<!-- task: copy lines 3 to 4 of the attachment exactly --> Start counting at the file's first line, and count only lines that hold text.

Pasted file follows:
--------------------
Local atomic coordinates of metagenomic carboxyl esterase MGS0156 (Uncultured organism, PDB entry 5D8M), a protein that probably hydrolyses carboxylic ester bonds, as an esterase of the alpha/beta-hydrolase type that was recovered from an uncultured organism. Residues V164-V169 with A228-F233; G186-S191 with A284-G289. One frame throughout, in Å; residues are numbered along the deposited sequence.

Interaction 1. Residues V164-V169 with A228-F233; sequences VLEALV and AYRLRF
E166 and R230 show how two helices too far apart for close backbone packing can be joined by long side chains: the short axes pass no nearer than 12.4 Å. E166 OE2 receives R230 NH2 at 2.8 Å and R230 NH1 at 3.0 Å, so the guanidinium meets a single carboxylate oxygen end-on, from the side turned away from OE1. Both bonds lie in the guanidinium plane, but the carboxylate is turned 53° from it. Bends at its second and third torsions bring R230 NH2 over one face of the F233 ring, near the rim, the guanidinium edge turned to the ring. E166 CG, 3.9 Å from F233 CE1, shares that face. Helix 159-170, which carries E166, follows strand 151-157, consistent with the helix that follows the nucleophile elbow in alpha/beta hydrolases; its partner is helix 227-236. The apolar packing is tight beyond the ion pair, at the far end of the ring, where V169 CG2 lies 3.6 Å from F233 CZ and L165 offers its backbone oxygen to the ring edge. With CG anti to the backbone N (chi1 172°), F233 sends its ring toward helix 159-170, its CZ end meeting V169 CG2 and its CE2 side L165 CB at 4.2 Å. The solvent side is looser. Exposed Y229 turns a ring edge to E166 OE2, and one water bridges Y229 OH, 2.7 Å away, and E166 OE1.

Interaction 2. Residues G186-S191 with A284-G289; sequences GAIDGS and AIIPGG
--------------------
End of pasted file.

E166 and R230 show how two helices too far apart for close backbone packing can be joined by long side chains: the short axes pass no nearer than 12.4 Å. E166 OE2 receives R230 NH2 at 2.8 Å and R230 NH1 at 3.0 Å, so the guanidinium meets a single carboxylate oxygen end-on, from the side turned away from OE1. Both bonds lie in the guanidinium plane, but the carboxylate is turned 53° from it. Bends at its second and third torsions bring R230 NH2 over one face of the F233 ring, near the rim, the guanidinium edge turned to the ring. E166 CG, 3.9 Å from F233 CE1, shares that face. Helix 159-170, which carries E166, follows strand 151-157, consistent with the helix that follows the nucleophile elbow in alpha/beta hydrolases; its partner is helix 227-236. The apolar packing is tight beyond the ion pair, at the far end of the ring, where V169 CG2 lies 3.6 Å from F233 CZ and L165 offers its backbone oxygen to the ring edge. With CG anti to the backbone N (chi1 172°), F233 sends its ring toward helix 159-170, its CZ end meeting V169 CG2 and its CE2 side L165 CB at 4.2 Å. The solvent side is looser. Exposed Y229 turns a ring edge to E166 OE2, and one water bridges Y229 OH, 2.7 Å away, and E166 OE1.

Interaction 2. Residues G186-S191 with A284-G289; sequences GAIDGS and AIIPGG